North Korean leader Kim Jong-Un looks on during a visit to the Chemical Material Institute of the Academy of Defense Science in this undated photo released by North Korea's Korean Central News Agency (KCNA) in Pyongyang on August 23, 2017. KCNA/via REUTERS ATTENTION EDITORS - THIS PICTURE WAS PROVIDED BY A THIRD PARTY. REUTERS IS UNABLE TO INDEPENDENTLY VERIFY THE AUTHENTICITY, CONTENT, LOCATION OR DATE OF THIS IMAGE. FOR EDITORIAL USE ONLY. NOT FOR SALE FOR MARKETING OR ADVERTISING CAMPAIGNS. NO THIRD PARTY SALES. NOT FOR USE BY REUTERS THIRD PARTY DISTRIBUTORS. SOUTH KOREA OUT. NO COMMERCIAL OR EDITORIAL SALES IN SOUTH KOREA. THIS PICTURE IS DISTRIBUTED EXACTLY AS RECEIVED BY REUTERS, AS A SERVICE TO CLIENTS.
North Korean leader Kim Jong-Un looks on during a visit to the Chemical Material Institute of the Academy of Defense Science in this undated photo released by North Korea's Korean Central News Agency (KCNA) in Pyongyang on August 23, 2017. KCNA/via REUTERS ATTENTION EDITORS - THIS PICTURE WAS PROVIDED BY A THIRD PARTY. REUTERS IS UNABLE TO INDEPENDENTLY VERIFY THE AUTHENTICITY, CONTENT, LOCATION OR DATE OF THIS IMAGE. FOR EDITORIAL USE ONLY. NOT FOR SALE FOR MARKETING OR ADVERTISING CAMPAIGNS. NO THIRD PARTY SALES. NOT FOR USE BY REUTERS THIRD PARTY DISTRIBUTORS. SOUTH KOREA OUT. NO COMMERCIAL OR EDITORIAL SALES IN SOUTH KOREA. THIS PICTURE IS DISTRIBUTED EXACTLY AS RECEIVED BY REUTERS, AS A SERVICE TO CLIENTS.
North Korean leader Kim Jong-Un gives field guidance during a visit to the Chemical Material Institute of the Academy of Defense Science in this undated photo released by North Korea's Korean Central News Agency (KCNA) in Pyongyang on August 23, 2017. KCNA/via REUTERS ATTENTION EDITORS - THIS PICTURE WAS PROVIDED BY A THIRD PARTY. REUTERS IS UNABLE TO INDEPENDENTLY VERIFY THE AUTHENTICITY, CONTENT, LOCATION OR DATE OF THIS IMAGE. FOR EDITORIAL USE ONLY. NOT FOR SALE FOR MARKETING OR ADVERTISING CAMPAIGNS. NO THIRD PARTY SALES. NOT FOR USE BY REUTERS THIRD PARTY DISTRIBUTORS. SOUTH KOREA OUT. NO COMMERCIAL OR EDITORIAL SALES IN SOUTH KOREA. THIS PICTURE IS DISTRIBUTED EXACTLY AS RECEIVED BY REUTERS, AS A SERVICE TO CLIENTS.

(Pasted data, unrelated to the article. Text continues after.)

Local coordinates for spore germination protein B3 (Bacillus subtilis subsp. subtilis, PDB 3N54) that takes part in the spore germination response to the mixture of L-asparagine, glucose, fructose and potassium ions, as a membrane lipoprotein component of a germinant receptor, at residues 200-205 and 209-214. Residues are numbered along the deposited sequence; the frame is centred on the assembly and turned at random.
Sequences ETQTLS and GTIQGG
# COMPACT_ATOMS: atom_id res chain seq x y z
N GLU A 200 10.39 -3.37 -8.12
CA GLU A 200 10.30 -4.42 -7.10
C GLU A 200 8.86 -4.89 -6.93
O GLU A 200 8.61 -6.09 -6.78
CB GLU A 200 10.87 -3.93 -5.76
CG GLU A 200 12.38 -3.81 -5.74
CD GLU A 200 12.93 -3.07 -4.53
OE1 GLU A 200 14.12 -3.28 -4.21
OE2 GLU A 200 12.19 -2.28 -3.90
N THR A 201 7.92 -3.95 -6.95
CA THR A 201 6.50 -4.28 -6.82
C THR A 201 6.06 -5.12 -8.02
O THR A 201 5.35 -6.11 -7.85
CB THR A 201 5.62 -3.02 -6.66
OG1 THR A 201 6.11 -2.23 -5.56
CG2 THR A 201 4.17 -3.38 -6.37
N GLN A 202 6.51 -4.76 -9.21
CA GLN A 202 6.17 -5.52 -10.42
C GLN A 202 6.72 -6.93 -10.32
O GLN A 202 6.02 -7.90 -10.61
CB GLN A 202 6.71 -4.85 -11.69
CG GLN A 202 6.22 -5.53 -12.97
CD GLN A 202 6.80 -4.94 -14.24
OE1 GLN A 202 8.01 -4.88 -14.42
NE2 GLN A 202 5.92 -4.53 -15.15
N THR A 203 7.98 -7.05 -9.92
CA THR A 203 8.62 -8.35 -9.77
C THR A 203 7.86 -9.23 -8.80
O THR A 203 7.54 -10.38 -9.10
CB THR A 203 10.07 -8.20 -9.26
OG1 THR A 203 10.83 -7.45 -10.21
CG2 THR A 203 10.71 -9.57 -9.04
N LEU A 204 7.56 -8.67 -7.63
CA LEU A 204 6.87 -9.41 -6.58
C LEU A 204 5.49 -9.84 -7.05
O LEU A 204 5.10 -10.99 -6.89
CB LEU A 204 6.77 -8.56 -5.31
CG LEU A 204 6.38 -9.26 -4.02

North Korean leader Kim Jong-Un looks on during a visit to the Chemical Material Institute of the Academy of Defense Science in this undated photo released by North Korea's Korean Central News Agency (KCNA) in Pyongyang on August 23, 2017. KCNA/via REUTERS ATTENTION EDITORS - THIS PICTURE WAS PROVIDED BY A THIRD PARTY. REUTERS IS UNABLE TO INDEPENDENTLY VERIFY THE AUTHENTICITY, CONTENT, LOCATION OR DATE OF THIS IMAGE. FOR EDITORIAL USE ONLY. NOT FOR SALE FOR MARKETING OR ADVERTISING CAMPAIGNS. NO THIRD PARTY SALES. NOT FOR USE BY REUTERS THIRD PARTY DISTRIBUTORS. SOUTH KOREA OUT. NO COMMERCIAL OR EDITORIAL SALES IN SOUTH KOREA. THIS PICTURE IS DISTRIBUTED EXACTLY AS RECEIVED BY REUTERS, AS A SERVICE TO CLIENTS.